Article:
Back in the 1980s, when I was at college, the use of information technology in business was new - and the London Stock Exchange was very excited by the possibilities of its use for clever front-of-office transaction and client work.
Then the Taurus system fell over because insufficient effort had been invested in the back-office support systems.
We still regularly see instances in which support systems are taken for granted. For instance, fast forward to 2012 and RBS left many of us unable to use our own money when its systems froze. We are led to understand that the reason for this might be that parts of the underlying systems are about 10 years old.
Our sector, quite properly, concentrates on delivery of the 'mission', rather than on a financial bottom line - but traditionally this can mean that finance and administration matters are taken for granted. In fact, support or administration costs are often portrayed as a bad thing.
When added to what appears to be a common tendency, even in a commercial environment, to undervalue routine administration functions, this can easily expose charities to significant risk of failing to deliver services, and certainly makes it difficult to approach strategically the challenges the voluntary sector is facing at the moment.
The sector has changed out of all recognition from when I joined it. Particularly over the past 10 years, an increasing professionalism has been developing in the finance function. This has applied both to the sector and to its funders, which now have much clearer expectations about delivery against specifications.
The continuing movement to measure outputs and outcomes, and even to consider impact, puts increasing pressure on charities to have robust back-office systems. In many areas the sector is now held to as high a standard as major commercial companies or central government - albeit, the cynic might say, that the penalties for failure to meet these standards are heavier 'here' than 'there'.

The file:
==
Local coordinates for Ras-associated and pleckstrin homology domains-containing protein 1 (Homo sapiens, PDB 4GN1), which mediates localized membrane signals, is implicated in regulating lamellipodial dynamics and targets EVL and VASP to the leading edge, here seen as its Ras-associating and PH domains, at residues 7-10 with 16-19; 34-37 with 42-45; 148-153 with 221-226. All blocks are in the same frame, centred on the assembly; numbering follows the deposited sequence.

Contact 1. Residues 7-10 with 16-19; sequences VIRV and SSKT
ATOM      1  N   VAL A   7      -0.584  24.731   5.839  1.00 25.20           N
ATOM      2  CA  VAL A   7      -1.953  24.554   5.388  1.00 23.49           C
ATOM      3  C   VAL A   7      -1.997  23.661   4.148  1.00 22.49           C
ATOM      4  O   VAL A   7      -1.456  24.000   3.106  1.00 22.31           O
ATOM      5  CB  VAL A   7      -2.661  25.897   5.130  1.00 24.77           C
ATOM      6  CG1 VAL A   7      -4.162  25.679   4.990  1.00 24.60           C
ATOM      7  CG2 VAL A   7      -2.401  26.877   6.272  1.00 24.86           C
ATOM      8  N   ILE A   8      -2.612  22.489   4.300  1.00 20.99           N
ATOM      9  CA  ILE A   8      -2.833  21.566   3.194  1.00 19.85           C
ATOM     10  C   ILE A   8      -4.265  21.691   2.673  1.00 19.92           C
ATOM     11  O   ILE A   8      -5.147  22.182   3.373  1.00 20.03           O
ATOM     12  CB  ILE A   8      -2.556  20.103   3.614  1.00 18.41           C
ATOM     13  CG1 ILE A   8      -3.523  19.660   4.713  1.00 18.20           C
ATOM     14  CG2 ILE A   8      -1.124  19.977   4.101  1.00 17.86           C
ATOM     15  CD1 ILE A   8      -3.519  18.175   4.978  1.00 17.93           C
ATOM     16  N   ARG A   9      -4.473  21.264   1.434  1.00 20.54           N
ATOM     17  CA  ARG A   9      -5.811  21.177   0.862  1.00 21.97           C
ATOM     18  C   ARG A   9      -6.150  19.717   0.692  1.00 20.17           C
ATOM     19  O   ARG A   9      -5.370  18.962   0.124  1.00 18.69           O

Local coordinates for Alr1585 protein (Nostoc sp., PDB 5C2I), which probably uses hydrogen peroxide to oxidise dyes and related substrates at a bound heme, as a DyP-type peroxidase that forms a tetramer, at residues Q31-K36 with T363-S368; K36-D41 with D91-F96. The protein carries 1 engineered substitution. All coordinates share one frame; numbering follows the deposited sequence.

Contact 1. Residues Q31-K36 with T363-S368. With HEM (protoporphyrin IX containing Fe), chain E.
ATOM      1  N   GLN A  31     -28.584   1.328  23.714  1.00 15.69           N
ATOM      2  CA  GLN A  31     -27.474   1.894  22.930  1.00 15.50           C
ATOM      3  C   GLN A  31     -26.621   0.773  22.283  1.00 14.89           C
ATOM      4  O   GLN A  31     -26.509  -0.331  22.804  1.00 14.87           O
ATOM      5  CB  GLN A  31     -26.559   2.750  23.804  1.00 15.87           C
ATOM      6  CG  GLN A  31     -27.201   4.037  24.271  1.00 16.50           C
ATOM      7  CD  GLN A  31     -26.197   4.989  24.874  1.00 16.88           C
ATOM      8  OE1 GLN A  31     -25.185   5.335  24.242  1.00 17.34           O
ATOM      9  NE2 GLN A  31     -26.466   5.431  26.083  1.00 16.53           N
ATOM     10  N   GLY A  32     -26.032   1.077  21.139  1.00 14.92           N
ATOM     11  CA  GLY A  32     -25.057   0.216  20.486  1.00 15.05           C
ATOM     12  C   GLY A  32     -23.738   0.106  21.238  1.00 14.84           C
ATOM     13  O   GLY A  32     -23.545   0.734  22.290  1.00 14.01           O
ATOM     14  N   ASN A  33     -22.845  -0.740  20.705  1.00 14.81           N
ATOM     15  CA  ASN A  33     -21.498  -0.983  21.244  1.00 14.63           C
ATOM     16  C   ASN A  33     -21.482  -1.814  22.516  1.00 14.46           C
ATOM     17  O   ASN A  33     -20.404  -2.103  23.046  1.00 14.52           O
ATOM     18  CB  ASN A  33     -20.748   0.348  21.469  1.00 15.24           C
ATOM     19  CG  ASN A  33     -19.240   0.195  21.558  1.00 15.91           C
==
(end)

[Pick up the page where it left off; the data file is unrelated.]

In some ways we could, I suppose, argue that this investment by the sector came just in time to enable the most organised of us to ride out some of the financial storm we are facing. And one good aspect of the current changes and challenges is that the finance function is now generally much more integrated with general management.
However, everything is reliant on good data management and too many organisations still surprise me and my audit colleagues with their willingness to rely on year-end accounting and audit processes to fully understand their finances. Some aspects of end-of-year reports are not rocket science, but simple common-sense housekeeping. However, the resultant information shortfall makes planning, and therefore sometimes survival, a much more flaky process than it need be.
Turning back to the wider world, I am just hoping that over the next few weeks some of the old systems used for London's transport network do not fail under the pressure they will suffer as we host the Olympics.
Peter Gotham is a principal at MacIntyre Hudson